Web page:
Quo Vadis? Evidence on New Firm-Bank Matching and Firm Performance Following Bad Bank Closures
Goncharenko R., Mamonov M., Ongena S., Popova S., Turdyeva N.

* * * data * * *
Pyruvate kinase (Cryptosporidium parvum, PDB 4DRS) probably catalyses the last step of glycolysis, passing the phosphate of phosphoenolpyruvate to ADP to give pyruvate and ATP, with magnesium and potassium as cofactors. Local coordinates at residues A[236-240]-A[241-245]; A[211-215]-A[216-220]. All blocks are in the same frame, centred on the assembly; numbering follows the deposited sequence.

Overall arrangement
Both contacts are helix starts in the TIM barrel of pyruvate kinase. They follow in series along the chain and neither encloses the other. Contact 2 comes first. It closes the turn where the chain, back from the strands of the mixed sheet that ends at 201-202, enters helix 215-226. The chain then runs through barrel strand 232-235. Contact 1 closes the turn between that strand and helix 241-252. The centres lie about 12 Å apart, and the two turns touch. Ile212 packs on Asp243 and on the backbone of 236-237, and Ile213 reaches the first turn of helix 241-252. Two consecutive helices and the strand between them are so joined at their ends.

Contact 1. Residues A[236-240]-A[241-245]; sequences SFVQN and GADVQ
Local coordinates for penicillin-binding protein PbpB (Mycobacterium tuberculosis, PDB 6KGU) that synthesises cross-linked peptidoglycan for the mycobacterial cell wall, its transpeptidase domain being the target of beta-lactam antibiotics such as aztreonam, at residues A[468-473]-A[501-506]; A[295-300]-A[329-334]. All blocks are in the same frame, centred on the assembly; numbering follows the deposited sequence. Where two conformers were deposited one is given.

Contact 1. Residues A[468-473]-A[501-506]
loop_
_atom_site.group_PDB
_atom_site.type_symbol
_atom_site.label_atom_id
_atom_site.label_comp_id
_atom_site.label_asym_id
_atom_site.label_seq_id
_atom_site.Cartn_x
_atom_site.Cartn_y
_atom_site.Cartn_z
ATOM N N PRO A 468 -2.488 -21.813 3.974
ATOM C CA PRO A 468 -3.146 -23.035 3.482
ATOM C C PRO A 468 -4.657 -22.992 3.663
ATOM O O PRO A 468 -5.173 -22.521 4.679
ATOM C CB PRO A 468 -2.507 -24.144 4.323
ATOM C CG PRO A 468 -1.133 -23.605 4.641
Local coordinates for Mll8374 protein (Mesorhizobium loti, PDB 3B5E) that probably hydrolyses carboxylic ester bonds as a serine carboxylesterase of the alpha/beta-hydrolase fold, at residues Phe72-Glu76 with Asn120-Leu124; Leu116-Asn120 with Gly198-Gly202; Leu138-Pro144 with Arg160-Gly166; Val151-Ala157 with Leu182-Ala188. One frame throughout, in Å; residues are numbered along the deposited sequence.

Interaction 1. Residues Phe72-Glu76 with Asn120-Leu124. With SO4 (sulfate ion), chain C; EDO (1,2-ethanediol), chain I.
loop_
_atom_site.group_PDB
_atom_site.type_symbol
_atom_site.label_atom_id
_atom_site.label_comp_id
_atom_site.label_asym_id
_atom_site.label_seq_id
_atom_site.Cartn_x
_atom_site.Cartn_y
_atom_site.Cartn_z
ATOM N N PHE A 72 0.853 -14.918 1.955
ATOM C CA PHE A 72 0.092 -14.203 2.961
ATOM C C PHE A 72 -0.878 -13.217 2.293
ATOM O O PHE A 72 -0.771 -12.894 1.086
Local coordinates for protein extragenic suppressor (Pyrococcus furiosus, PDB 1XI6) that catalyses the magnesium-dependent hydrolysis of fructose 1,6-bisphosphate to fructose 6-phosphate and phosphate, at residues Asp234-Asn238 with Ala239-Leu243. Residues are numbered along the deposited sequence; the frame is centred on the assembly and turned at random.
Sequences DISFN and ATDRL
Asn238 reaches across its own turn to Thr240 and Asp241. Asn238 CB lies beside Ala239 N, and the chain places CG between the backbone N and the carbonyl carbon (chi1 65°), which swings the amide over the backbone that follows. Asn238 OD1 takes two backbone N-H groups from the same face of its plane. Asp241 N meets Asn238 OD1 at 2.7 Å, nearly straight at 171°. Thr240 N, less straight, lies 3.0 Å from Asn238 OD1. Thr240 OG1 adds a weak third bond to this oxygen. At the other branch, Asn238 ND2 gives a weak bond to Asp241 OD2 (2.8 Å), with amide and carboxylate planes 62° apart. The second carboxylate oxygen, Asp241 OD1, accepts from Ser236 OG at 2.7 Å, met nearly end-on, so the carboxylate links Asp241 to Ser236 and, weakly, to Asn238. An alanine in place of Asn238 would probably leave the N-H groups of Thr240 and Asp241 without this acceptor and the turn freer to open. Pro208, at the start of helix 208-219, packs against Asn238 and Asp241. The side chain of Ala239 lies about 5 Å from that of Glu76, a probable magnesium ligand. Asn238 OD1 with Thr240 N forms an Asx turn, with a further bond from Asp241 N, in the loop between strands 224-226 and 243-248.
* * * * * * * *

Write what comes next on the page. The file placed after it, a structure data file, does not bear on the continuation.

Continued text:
This study investigates the effects of bank closure policy on firms and banks. Following an extended period of regulatory forbearance on bank misreporting, the Central Bank of Russia (CBR) adopted in 2013 a regime of tight bank supervision and intolerance to weak, non-transparent and fraudulent banks, which resulted in license revocation of the two-third of operating banks over the period between 2013-2020. We analyse unique loan-level data from the Russian credit register and show that, following bad bank closures, bad firms go to another (still operating) bad banks and good firms go to good banks. The matching of bad firms and bad banks is fuelled through common ownership structure and weakens when concentration at local credit market rise. We show that neither bad nor good firms possessed information on the CBR’s actions (no anticipation of bad bank closures). We reveal that the policy had cleansing effect on the structure of the economy: after bad banks closure and before finding new banks, good firms improve their performance (default rates drop, income rises), whereas bad firms further deteriorate. Finally, we find that the policy was pro-active: still operating bad banks turned to reducing their corporate and retail lending, creating more loan loss reserves and disclosing more non-performing loans.